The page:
written by Walter Bright
May 21, 2009
Back when multithreaded programming first appeared, people realized there was a problem with the C standard library. It relied on global variables like errno which could be read or set by any thread. In other words, a single instance of errno was shared among multiple threads.
This clearly wasn’t going to work very well, so C runtime libraries got hacked up in various ways, and errno was turned into a macro that did some magic so that each thread saw their own version of errno. In other words, errno (and the other global state the C runtime library relied on) became thread local.
Over time this facility bubbled up to the application programmer in the form of a C compiler extension that allowed the declaration of thread-local global variables. Every compiler, of course, did it a different way and some didn’t do it at all (and still don’t, see gcc for the Mac OSX). (Fortunately, TLS (thread local storage) will be standardized for C++0x, so this situation should improve soon.)
It isn’t just languages that have poor support for TLS, the operating systems do, too. Just try to write a garbage collector that can reliably find all the TLS allocated to a process, just try, my pretty. It can’t be done on Windows, Linux, or Mac OSX, though they all fall short in different ways. Windows, for example, can provide you with a pointer to the base of the TLS but stubbornly won’t give a clue as to how large it is. Linux will tell you how large it is, but won’t tell you where it starts. As far as I can tell, Mac OSX has no concept of TLS. I’m hoping that the imminent standardization of TLS in C++0x will finally get some TLS lovin’ from the OS developers.
But that isn’t the real problem with TLS. The real problem is, nobody uses it. It’s been in the D programming langage compiler for the last year, and I know nobody uses it because I found some bugs in its implementation that prevented more than trivial uses of it. I can’t even recall running across any code in C or C++ that uses it. I can’t recall ever seeing TLS used in a C or C++ programming book.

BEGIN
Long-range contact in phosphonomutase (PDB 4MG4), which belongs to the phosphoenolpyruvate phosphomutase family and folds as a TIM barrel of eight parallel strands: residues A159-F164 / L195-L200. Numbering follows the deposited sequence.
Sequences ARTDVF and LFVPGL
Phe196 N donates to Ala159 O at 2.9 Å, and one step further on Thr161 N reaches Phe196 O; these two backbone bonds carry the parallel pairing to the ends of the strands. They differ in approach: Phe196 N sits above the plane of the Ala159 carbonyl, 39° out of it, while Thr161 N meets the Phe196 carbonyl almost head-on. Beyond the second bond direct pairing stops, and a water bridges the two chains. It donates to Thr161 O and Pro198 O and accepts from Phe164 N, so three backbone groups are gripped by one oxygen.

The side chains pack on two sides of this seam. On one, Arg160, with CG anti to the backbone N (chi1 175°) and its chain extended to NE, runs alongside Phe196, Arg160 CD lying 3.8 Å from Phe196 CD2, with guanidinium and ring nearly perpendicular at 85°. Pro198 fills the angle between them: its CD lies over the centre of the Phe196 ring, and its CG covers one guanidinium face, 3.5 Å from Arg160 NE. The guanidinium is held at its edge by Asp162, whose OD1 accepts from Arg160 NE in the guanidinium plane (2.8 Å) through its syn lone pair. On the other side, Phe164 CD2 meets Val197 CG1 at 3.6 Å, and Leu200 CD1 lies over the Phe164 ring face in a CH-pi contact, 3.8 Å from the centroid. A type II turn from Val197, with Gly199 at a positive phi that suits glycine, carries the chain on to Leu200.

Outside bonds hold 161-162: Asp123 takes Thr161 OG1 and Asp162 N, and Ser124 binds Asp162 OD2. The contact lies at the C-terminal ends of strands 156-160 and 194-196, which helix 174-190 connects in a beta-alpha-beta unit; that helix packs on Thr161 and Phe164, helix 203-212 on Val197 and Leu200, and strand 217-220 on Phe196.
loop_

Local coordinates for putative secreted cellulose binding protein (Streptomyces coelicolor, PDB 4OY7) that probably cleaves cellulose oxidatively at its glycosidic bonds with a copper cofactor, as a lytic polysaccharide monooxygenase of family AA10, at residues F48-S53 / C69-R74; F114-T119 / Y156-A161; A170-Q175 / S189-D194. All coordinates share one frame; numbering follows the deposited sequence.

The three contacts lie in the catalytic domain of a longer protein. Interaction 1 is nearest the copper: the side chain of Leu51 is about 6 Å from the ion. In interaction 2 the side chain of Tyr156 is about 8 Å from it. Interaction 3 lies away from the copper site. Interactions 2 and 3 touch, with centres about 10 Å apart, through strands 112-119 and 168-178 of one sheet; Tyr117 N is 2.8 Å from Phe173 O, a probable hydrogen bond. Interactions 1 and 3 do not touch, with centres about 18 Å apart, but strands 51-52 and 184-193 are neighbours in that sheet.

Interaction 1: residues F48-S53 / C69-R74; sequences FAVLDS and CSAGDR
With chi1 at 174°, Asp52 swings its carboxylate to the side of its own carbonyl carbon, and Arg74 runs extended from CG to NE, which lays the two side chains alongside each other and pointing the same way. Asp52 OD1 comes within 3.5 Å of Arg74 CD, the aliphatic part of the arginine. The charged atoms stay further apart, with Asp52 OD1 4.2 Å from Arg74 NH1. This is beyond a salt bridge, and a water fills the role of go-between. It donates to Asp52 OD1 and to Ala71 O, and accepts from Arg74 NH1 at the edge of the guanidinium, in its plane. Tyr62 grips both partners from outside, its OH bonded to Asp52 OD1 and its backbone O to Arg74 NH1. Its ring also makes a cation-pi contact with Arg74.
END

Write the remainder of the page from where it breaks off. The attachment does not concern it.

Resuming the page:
And essentially, they’re all wrong (!). Remember, global and static variables are implicitly shared. As soon as you try to make your program multithreaded, or someone uses your fabulous library in a multithreaded environment, and no attempt was made to synchronize access to those globals, they all fail just like errno. Now you’re faced with:
“I’ve got to make my code multithreaded. How do I even find all the statics and globals in my 100,000 line codebase?”
That’s certainly a daunting problem, because you can’t grep for them. Statics and globals can be declared in many diverse guises. You’re stuck with either visually going through the code line by line (and then having to do it again for every maintenance update of the code) or if you’re lucky you can instrument a compiler to flag every global.
The answer is to flip things around. Have statics and globals default to being TLS. To make a shared global, explicitly qualify it with shared. This has immediate benefits:
- All shared globals become easily greppable.
- Only a small minority of globals actually need to be shared, so little code will need to be altered.
- It’s unlikely that someone would type shared accidentally, so the programmer who marked them as shared would be putting out a clear signal that the global was used for inter-thread communication. There’s no more guessing about whether a global is meant to be shared or not.
- If a global is meant to be shared, but is not marked as such, it will go into TLS. This means the shared communication won’t work at all, and the bug will be apparent. Implicit sharing, on the other hand, leads to code that works one day and erratically fails the next.
Implicit TLS has just been implemented in D, and it already has uncovered at least a dozen latent sharing bugs in the runtime library.
Thanks to David Held and Jason House for reviewing this.